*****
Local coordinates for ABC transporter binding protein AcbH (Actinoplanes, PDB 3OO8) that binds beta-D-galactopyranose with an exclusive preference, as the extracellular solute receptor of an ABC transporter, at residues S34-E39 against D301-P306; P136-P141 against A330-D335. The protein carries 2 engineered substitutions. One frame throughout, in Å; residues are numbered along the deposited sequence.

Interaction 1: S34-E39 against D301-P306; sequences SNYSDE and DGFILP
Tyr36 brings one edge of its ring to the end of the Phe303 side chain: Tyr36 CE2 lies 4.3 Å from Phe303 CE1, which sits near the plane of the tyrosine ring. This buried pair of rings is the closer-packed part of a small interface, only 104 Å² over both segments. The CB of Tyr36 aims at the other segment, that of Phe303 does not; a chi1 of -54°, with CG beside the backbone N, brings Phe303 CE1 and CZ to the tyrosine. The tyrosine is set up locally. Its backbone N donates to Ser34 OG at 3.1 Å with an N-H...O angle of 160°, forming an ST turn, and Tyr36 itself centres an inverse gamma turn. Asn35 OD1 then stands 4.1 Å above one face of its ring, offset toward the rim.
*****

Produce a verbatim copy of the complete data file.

Local coordinates for ABC transporter binding protein AcbH (Actinoplanes, PDB 3OO8) that binds beta-D-galactopyranose with an exclusive preference, as the extracellular solute receptor of an ABC transporter, at residues S34-E39 against D301-P306; P136-P141 against A330-D335. The protein carries 2 engineered substitutions. One frame throughout, in Å; residues are numbered along the deposited sequence.

Interaction 1: S34-E39 against D301-P306; sequences SNYSDE and DGFILP
Tyr36 brings one edge of its ring to the end of the Phe303 side chain: Tyr36 CE2 lies 4.3 Å from Phe303 CE1, which sits near the plane of the tyrosine ring. This buried pair of rings is the closer-packed part of a small interface, only 104 Å² over both segments. The CB of Tyr36 aims at the other segment, that of Phe303 does not; a chi1 of -54°, with CG beside the backbone N, brings Phe303 CE1 and CZ to the tyrosine. The tyrosine is set up locally. Its backbone N donates to Ser34 OG at 3.1 Å with an N-H...O angle of 160°, forming an ST turn, and Tyr36 itself centres an inverse gamma turn. Asn35 OD1 then stands 4.1 Å above one face of its ring, offset toward the rim.